Size Matters, if You Control Your Junk

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This is a new research paper published on January 22nd 2015 that studies the return of stocks based upon the size (defined in multiple ways).  What was done differently than other studies, was that the authors used a Quality and Junk variable to apply to the data.  The result was that smaller firms outperformed larger firms in the stock market if the portfolio was controlled with the QMJ (Quality Minus Junk) factor.  Meaning that a lot of the smaller companies were “junk” but the ones that were of quality outperformed the market.

The Authors:

Clifford S. Asness – AQR Capital Management, LLC

Andrea Frazzini – AQR Capital Management, LLC

Ronen Israel – AQR Capital Management, LLC

Tobias J. Moskowitz – University of Chicago – Booth School of Business

Lasse Heje Pedersen -New York University (NYU) – Department of Finance; Copenhagen Business School; AQR Capital Management, LLC; Centre for Economic Policy Research (CEPR); National Bureau of Economic Research (NBER)

You can Download the Paper from the website here, or I have it posted on this site here.


One interesting finding was that a lot of the return of small companies resulted in the month of January:

One of the biggest challenges researchers pose to any interpretation of the size effect is that it mostly resides in January. Table 1 showed that all of the returns to SMB and the decile size spread are concentrated in January, with no evidence of any size effect outside of January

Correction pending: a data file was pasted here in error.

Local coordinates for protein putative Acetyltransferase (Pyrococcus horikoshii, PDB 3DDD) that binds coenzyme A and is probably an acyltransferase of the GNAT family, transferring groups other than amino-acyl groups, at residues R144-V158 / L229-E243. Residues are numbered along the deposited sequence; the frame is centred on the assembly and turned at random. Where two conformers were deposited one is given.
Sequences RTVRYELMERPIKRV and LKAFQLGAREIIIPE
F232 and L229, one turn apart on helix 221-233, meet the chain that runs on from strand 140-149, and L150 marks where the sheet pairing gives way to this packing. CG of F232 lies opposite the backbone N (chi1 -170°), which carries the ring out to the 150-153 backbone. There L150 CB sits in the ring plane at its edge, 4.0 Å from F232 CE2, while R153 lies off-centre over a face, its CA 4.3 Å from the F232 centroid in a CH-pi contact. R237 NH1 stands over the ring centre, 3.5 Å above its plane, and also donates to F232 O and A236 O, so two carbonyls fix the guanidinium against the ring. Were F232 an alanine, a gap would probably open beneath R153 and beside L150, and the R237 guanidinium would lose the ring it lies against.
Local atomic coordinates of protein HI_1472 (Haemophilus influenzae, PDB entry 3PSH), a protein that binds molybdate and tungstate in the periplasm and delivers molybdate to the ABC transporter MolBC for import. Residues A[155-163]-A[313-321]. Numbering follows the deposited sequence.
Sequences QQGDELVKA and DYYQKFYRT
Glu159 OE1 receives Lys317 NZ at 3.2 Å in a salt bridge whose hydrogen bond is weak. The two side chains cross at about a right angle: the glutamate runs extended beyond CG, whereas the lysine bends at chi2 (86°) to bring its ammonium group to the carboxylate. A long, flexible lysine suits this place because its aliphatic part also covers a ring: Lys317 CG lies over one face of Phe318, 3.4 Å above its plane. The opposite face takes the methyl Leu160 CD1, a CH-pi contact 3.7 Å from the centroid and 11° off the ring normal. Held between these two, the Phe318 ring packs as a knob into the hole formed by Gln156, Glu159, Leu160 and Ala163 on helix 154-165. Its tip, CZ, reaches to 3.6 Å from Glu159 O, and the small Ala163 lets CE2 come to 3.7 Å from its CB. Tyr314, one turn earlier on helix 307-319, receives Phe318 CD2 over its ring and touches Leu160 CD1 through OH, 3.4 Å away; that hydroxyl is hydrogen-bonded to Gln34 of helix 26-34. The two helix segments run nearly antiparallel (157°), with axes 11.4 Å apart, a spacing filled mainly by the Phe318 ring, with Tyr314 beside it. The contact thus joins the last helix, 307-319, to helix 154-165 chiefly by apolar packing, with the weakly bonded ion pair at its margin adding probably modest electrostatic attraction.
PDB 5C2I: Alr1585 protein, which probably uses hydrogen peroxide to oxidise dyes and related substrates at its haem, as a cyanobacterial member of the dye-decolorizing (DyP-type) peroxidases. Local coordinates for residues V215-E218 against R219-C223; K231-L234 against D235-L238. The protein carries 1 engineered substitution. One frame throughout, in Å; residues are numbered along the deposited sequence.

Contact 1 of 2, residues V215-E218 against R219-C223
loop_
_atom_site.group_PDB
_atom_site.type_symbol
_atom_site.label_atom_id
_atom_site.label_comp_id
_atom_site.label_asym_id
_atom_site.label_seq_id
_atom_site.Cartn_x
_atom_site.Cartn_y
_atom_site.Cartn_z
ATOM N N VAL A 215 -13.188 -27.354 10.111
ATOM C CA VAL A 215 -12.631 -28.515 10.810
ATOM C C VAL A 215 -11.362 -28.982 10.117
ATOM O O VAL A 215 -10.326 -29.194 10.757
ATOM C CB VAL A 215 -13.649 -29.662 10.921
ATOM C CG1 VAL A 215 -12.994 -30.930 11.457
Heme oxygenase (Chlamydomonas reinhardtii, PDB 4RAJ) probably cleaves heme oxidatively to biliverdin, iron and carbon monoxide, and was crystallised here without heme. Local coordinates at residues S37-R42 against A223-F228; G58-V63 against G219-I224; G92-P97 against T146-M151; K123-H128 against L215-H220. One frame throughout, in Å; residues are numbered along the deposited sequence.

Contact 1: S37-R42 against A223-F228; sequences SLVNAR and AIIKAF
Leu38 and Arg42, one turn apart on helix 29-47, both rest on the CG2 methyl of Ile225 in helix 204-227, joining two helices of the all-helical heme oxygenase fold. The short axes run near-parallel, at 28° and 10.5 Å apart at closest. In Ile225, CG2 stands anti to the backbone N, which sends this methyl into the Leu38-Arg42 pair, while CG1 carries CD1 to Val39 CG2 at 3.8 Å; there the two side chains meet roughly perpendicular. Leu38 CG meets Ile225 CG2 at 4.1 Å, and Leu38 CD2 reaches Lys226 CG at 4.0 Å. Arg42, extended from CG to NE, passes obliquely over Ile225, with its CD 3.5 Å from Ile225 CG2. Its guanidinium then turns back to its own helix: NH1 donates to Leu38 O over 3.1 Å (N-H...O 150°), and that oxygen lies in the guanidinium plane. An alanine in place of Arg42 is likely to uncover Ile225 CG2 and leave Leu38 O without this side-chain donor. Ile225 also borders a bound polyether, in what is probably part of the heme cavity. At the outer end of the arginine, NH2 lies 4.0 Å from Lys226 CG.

In Conclusion:

Size matters – and, in a much bigger way than previously thought – but only when controlling for junk. We examine seven empirical challenges that have been hurled at the size effect – that it is weak overall, has not worked out of sample and varies significantly through time, only works for extremes, only works in January, only works for market-price based measures of size, is subsumed by illiquidity, and is weak internationally – and systematically dismantle each one by controlling for a firm’s quality. The previous evidence on the variability of the size effect is largely due to the volatile performance of small, low quality “junky” firms. Controlling for junk, a much stronger and more stable size premium emerges that is robust across time, including those periods where the size effect seems to fail; monotonic in size and not concentrated in the extremes; robust across months of the year; robust across non-market price based measures of size; not subsumed by illiquidity premia; and robust internationally. These results are robust across a variety of quality measures as well.

One has to remember that this is more of an academic study, so real world results can be different when trying to apply the method.  Read the paper to understand in more detailed as to what is used to determine size, quality, junk and other measures.  However, I think this paper helps clarify for individual investors that concentrating on small companies (microcaps, smallcaps) can be a source of advantage and produce market beating returns.  I believe that this is true, but it takes more work to find the quality from the junk.

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